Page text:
Asian high-yield debt market will be tested
Investors increasingly edgy amid uncertain liquidity
26 June 2017
Viewpoints > Michel Lowy
Asian high-yield bonds have performed strongly over the past year, shaking off concern over defaults and expectations of higher U.S. interest rates.
Many had thought that higher rates and a strengthening global economy would trigger an exodus of funds from Asia and bring down prices. Instead, the iShares Barclays High Yield Bond Index has risen 8% since June 2016. Signs are pointing however to a bumpier ride ahead for Asian high-yield investors.
A partial recovery in commodity and oil prices has created a virtuous economic backdrop for high-yield, or junk, debt. It has given some breathing room to many distressed metals, mining and oil-related issuers across the region that had been flirting with default following the end of the commodity super cycle. This modest commodity rebound has yet to amplify fears of inflation, giving the U.S. Federal Reserve room to soft-pedal interest rate increases.
By keeping the “lower-for-longer” interest rate regime in place, this has also helped fuel an upswing in issuance as investors have remained fixated on yield. In the first quarter of the year, 26 Asian high-yield bond issues raised $10 billion, more than double the proceeds of the previous quarter, according to ratings agency Moody’s Investors Service.
Notably, this funding window has stayed relatively open to just about everyone, including companies in distress. This is important as it has neutralized the biggest risk for high-yield: default.
In effect, this “virtuous alignment” has propped up fundamentals and liquidity at the same time. The risks, however, are twofold: Investors’ perception of risk can be dulled which may leave them overexposed, and the supportive economic backdrop may turn adverse.
Already there are signs of pockets of distress emerging. Despite overall market strength, overreactions to negative news indicates investor nervousness remains. Bad earnings news and questions raised about issuers’ repayment ability have led to large swings in bond prices and widened spreads.
It is fairly hard to predict any directional change in liquidity, but some uncertainties are emerging. Despite continued U.S. rate increases, the market is still not expecting a more rapid upward movement that could trigger a sea change in liquidity.
China is another key element of the picture given that it dominates Asian issuance outside Japan and that mainland buyers are an increasing presence in the offshore market. Chinese authorities made large liquidity injections last year, resulting in looser policy than many expected. This played an important role in the commodity recovery and ongoing strength in the country’s property market.
This year, the task for policymakers remains challenging, as they must juggle managing deleveraging and capital outflows while also keeping growth positive. Indeed, Moody’s has been the latest to warn on the financial challenges facing China, issuing its first downgrade of the country’s sovereign rating in 27 years.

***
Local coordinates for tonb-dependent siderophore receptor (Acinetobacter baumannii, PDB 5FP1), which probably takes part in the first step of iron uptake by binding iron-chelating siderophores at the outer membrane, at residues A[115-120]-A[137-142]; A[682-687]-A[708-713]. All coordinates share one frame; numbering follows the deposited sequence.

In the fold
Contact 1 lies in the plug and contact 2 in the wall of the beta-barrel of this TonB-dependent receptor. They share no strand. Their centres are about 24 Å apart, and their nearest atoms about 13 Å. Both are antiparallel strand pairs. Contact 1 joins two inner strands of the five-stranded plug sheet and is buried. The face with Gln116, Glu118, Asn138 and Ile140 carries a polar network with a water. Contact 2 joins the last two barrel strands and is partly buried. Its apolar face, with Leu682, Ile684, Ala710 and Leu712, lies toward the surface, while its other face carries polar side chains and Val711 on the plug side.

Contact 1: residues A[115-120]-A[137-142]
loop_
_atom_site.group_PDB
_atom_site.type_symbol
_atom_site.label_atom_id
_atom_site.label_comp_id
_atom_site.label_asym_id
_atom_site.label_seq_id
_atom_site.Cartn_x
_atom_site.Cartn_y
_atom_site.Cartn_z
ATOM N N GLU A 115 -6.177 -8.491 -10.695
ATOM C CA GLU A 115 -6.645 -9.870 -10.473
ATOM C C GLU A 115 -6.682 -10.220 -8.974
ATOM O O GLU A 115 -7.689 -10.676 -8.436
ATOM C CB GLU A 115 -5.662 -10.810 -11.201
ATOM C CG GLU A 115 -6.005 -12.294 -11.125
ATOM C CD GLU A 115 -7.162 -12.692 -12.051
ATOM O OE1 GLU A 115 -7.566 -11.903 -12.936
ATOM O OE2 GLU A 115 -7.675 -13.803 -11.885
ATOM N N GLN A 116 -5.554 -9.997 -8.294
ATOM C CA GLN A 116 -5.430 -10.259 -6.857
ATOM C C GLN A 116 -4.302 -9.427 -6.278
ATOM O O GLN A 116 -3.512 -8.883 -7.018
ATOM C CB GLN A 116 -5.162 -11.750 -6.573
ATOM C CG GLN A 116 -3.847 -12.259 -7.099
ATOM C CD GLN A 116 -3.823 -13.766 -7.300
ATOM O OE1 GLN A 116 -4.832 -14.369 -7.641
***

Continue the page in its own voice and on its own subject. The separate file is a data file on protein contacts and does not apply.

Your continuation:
To date, these fears have been mainly background noise, with confidence in policymakers and continued liquidity keeping high-yield buoyant. Yet investors need to be alert to any fine-tuning in policy, both due to the possible economic impact and the potential to affect offshore bond liquidity.
For instance, a relatively recent phenomenon has seen Chinese companies return to the offshore issuance market due to domestic tightening measures. This is a reversal of what was seen over the previous 12 months when the same companies retreated to onshore markets to raise funds, helping to create a high-yield scarcity premium in offshore markets.
The offshore market has been able to absorb the fresh bond supply. One reason for this has been the growing participation of Chinese money managers, many based in Hong Kong, in the offshore market. Some reports suggest Chinese buyers have been buying as much as half of Chinese dollar bond issuance this year.
While this has brought a positive addition of liquidity to the market, there is some uncertainty about its longevity. In the past, Chinese authorities have shown a tendency to intervene in both domestic stock and bond markets to curtail new issuance or prevent capital outflows and this may well happen again. Such action needs to be factored in to the overall issuance supply-demand balance.
In the “virtuous alignment” for high-yield, China plays an important role. Its economy and industrial demand remains key to the wider health of the commodity complex across Asia. This year we have witnessed a continued weakening in commodity and oil prices. As authorities seek to deleverage, more downside is possible.
High-yield investors will be more demanding and selective going forward as risks become more apparent. It will be increasingly important to look carefully at each issuer on a case-by-case basis and their ability to repay or refinance. Relying on liquidity as a backstop for the market will no longer be enough.
Michel Lowy is chief executive of SC Lowy, an investment bank based in Hong Kong.